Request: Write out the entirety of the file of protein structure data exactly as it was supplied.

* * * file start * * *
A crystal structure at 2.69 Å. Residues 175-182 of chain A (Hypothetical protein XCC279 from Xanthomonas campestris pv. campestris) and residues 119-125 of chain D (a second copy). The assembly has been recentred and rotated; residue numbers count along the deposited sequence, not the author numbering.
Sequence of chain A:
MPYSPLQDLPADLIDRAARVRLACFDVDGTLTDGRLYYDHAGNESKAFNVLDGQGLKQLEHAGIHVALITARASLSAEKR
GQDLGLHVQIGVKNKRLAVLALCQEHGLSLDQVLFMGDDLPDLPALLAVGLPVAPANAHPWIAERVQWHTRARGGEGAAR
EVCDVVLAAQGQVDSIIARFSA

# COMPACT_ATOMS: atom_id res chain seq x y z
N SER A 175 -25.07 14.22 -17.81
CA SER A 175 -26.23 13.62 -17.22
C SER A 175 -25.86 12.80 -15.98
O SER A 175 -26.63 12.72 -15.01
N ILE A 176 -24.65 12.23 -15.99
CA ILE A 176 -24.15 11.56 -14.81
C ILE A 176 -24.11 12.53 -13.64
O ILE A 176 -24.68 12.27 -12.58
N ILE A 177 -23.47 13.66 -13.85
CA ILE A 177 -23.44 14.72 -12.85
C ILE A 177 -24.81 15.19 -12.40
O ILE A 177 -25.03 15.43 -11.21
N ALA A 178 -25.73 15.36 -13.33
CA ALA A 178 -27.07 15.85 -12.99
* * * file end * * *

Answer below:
A crystal structure at 2.69 Å. Residues 175-182 of chain A (Hypothetical protein XCC279 from Xanthomonas campestris pv. campestris) and residues 119-125 of chain D (a second copy). The assembly has been recentred and rotated; residue numbers count along the deposited sequence, not the author numbering.
Sequence of chain A:
MPYSPLQDLPADLIDRAARVRLACFDVDGTLTDGRLYYDHAGNESKAFNVLDGQGLKQLEHAGIHVALITARASLSAEKR
GQDLGLHVQIGVKNKRLAVLALCQEHGLSLDQVLFMGDDLPDLPALLAVGLPVAPANAHPWIAERVQWHTRARGGEGAAR
EVCDVVLAAQGQVDSIIARFSA

# COMPACT_ATOMS: atom_id res chain seq x y z
N SER A 175 -25.07 14.22 -17.81
CA SER A 175 -26.23 13.62 -17.22
C SER A 175 -25.86 12.80 -15.98
O SER A 175 -26.63 12.72 -15.01
N ILE A 176 -24.65 12.23 -15.99
CA ILE A 176 -24.15 11.56 -14.81
C ILE A 176 -24.11 12.53 -13.64
O ILE A 176 -24.68 12.27 -12.58
N ILE A 177 -23.47 13.66 -13.85
CA ILE A 177 -23.44 14.72 -12.85
C ILE A 177 -24.81 15.19 -12.40
O ILE A 177 -25.03 15.43 -11.21
N ALA A 178 -25.73 15.36 -13.33
CA ALA A 178 -27.07 15.85 -12.99